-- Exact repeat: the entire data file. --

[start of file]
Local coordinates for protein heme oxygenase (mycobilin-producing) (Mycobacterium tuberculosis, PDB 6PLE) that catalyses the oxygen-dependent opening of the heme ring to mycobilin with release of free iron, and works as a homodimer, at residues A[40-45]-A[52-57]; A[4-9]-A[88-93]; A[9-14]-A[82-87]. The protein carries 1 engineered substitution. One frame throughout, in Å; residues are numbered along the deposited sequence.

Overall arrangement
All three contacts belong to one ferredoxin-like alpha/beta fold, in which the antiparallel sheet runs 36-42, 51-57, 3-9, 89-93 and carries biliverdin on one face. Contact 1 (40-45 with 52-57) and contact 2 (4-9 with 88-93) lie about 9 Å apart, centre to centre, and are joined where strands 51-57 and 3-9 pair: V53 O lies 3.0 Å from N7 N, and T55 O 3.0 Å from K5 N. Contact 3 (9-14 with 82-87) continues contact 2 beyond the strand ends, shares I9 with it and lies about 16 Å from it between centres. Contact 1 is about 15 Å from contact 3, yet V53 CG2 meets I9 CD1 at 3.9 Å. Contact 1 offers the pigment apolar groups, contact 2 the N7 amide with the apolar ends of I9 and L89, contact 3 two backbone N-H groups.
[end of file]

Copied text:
Local coordinates for protein heme oxygenase (mycobilin-producing) (Mycobacterium tuberculosis, PDB 6PLE) that catalyses the oxygen-dependent opening of the heme ring to mycobilin with release of free iron, and works as a homodimer, at residues A[40-45]-A[52-57]; A[4-9]-A[88-93]; A[9-14]-A[82-87]. The protein carries 1 engineered substitution. One frame throughout, in Å; residues are numbered along the deposited sequence.

Overall arrangement
All three contacts belong to one ferredoxin-like alpha/beta fold, in which the antiparallel sheet runs 36-42, 51-57, 3-9, 89-93 and carries biliverdin on one face. Contact 1 (40-45 with 52-57) and contact 2 (4-9 with 88-93) lie about 9 Å apart, centre to centre, and are joined where strands 51-57 and 3-9 pair: V53 O lies 3.0 Å from N7 N, and T55 O 3.0 Å from K5 N. Contact 3 (9-14 with 82-87) continues contact 2 beyond the strand ends, shares I9 with it and lies about 16 Å from it between centres. Contact 1 is about 15 Å from contact 3, yet V53 CG2 meets I9 CD1 at 3.9 Å. Contact 1 offers the pigment apolar groups, contact 2 the N7 amide with the apolar ends of I9 and L89, contact 3 two backbone N-H groups.